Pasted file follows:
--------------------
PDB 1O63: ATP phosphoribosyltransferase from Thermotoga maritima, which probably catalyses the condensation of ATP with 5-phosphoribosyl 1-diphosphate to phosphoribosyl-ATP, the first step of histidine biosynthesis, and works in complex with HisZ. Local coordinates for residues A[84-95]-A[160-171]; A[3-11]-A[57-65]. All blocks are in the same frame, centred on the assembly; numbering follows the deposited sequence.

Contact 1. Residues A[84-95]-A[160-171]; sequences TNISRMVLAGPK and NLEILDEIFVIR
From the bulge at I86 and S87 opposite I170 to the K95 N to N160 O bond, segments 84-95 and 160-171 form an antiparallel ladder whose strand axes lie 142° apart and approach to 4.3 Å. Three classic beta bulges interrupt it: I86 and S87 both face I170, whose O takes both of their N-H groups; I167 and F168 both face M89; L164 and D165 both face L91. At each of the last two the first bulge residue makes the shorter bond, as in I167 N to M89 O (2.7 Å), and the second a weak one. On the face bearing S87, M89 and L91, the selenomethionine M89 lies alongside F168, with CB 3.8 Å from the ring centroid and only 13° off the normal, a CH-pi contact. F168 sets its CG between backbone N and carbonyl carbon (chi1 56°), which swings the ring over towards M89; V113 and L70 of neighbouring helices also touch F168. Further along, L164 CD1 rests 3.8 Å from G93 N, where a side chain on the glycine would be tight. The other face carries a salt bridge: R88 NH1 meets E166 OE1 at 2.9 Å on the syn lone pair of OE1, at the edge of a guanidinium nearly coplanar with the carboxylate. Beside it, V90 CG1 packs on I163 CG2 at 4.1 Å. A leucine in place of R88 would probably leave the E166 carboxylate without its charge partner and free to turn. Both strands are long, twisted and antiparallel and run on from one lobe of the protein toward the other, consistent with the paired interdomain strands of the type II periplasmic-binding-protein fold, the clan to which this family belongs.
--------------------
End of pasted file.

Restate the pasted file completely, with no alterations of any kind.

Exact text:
PDB 1O63: ATP phosphoribosyltransferase from Thermotoga maritima, which probably catalyses the condensation of ATP with 5-phosphoribosyl 1-diphosphate to phosphoribosyl-ATP, the first step of histidine biosynthesis, and works in complex with HisZ. Local coordinates for residues A[84-95]-A[160-171]; A[3-11]-A[57-65]. All blocks are in the same frame, centred on the assembly; numbering follows the deposited sequence.

Contact 1. Residues A[84-95]-A[160-171]; sequences TNISRMVLAGPK and NLEILDEIFVIR
From the bulge at I86 and S87 opposite I170 to the K95 N to N160 O bond, segments 84-95 and 160-171 form an antiparallel ladder whose strand axes lie 142° apart and approach to 4.3 Å. Three classic beta bulges interrupt it: I86 and S87 both face I170, whose O takes both of their N-H groups; I167 and F168 both face M89; L164 and D165 both face L91. At each of the last two the first bulge residue makes the shorter bond, as in I167 N to M89 O (2.7 Å), and the second a weak one. On the face bearing S87, M89 and L91, the selenomethionine M89 lies alongside F168, with CB 3.8 Å from the ring centroid and only 13° off the normal, a CH-pi contact. F168 sets its CG between backbone N and carbonyl carbon (chi1 56°), which swings the ring over towards M89; V113 and L70 of neighbouring helices also touch F168. Further along, L164 CD1 rests 3.8 Å from G93 N, where a side chain on the glycine would be tight. The other face carries a salt bridge: R88 NH1 meets E166 OE1 at 2.9 Å on the syn lone pair of OE1, at the edge of a guanidinium nearly coplanar with the carboxylate. Beside it, V90 CG1 packs on I163 CG2 at 4.1 Å. A leucine in place of R88 would probably leave the E166 carboxylate without its charge partner and free to turn. Both strands are long, twisted and antiparallel and run on from one lobe of the protein toward the other, consistent with the paired interdomain strands of the type II periplasmic-binding-protein fold, the clan to which this family belongs.